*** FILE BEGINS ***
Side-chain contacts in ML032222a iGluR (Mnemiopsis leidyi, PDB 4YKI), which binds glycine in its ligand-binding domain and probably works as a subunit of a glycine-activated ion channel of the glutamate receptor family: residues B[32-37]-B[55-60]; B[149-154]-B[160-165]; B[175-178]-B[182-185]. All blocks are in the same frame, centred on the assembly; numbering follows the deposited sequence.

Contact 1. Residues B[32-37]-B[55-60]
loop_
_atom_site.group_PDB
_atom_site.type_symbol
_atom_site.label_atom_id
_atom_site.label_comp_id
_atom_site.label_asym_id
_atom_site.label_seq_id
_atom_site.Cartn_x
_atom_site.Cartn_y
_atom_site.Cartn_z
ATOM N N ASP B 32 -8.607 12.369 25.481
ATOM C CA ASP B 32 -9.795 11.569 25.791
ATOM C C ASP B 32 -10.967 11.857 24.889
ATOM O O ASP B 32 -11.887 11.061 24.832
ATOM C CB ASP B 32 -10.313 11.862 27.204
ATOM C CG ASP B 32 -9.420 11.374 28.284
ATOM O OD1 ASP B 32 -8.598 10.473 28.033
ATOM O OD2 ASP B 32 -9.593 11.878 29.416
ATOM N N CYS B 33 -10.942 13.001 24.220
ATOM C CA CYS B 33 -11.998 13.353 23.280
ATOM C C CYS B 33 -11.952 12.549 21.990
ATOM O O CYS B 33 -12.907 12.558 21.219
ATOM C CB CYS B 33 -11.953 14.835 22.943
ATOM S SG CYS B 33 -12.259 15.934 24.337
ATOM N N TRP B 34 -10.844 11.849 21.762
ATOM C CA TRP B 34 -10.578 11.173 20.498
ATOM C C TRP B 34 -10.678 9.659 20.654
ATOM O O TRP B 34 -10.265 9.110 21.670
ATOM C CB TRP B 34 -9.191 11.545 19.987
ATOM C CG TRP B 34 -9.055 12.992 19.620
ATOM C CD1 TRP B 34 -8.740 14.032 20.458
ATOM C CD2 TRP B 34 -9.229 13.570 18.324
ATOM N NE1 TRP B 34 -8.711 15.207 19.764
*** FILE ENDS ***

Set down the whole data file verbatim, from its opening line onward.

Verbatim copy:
Side-chain contacts in ML032222a iGluR (Mnemiopsis leidyi, PDB 4YKI), which binds glycine in its ligand-binding domain and probably works as a subunit of a glycine-activated ion channel of the glutamate receptor family: residues B[32-37]-B[55-60]; B[149-154]-B[160-165]; B[175-178]-B[182-185]. All blocks are in the same frame, centred on the assembly; numbering follows the deposited sequence.

Contact 1. Residues B[32-37]-B[55-60]
loop_
_atom_site.group_PDB
_atom_site.type_symbol
_atom_site.label_atom_id
_atom_site.label_comp_id
_atom_site.label_asym_id
_atom_site.label_seq_id
_atom_site.Cartn_x
_atom_site.Cartn_y
_atom_site.Cartn_z
ATOM N N ASP B 32 -8.607 12.369 25.481
ATOM C CA ASP B 32 -9.795 11.569 25.791
ATOM C C ASP B 32 -10.967 11.857 24.889
ATOM O O ASP B 32 -11.887 11.061 24.832
ATOM C CB ASP B 32 -10.313 11.862 27.204
ATOM C CG ASP B 32 -9.420 11.374 28.284
ATOM O OD1 ASP B 32 -8.598 10.473 28.033
ATOM O OD2 ASP B 32 -9.593 11.878 29.416
ATOM N N CYS B 33 -10.942 13.001 24.220
ATOM C CA CYS B 33 -11.998 13.353 23.280
ATOM C C CYS B 33 -11.952 12.549 21.990
ATOM O O CYS B 33 -12.907 12.558 21.219
ATOM C CB CYS B 33 -11.953 14.835 22.943
ATOM S SG CYS B 33 -12.259 15.934 24.337
ATOM N N TRP B 34 -10.844 11.849 21.762
ATOM C CA TRP B 34 -10.578 11.173 20.498
ATOM C C TRP B 34 -10.678 9.659 20.654
ATOM O O TRP B 34 -10.265 9.110 21.670
ATOM C CB TRP B 34 -9.191 11.545 19.987
ATOM C CG TRP B 34 -9.055 12.992 19.620
ATOM C CD1 TRP B 34 -8.740 14.032 20.458
ATOM C CD2 TRP B 34 -9.229 13.570 18.324
ATOM N NE1 TRP B 34 -8.711 15.207 19.764